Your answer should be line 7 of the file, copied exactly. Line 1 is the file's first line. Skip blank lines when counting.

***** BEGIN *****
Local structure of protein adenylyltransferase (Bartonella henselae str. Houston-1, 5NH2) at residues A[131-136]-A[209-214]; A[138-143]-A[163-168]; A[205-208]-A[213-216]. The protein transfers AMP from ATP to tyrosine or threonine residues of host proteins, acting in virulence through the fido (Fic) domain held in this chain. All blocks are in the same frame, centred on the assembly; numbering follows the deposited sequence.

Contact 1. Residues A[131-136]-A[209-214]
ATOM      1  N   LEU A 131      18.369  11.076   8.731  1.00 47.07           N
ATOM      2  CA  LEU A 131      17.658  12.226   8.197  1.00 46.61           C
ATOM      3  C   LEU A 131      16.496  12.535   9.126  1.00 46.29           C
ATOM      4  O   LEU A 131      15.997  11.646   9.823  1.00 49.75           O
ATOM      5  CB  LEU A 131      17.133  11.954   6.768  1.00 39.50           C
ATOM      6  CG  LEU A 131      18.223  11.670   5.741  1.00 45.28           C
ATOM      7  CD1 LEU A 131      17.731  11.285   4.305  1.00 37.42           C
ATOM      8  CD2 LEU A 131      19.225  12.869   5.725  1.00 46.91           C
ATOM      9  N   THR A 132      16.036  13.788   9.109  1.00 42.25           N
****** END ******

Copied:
ATOM      5  CB  LEU A 131      17.133  11.954   6.768  1.00 39.50           C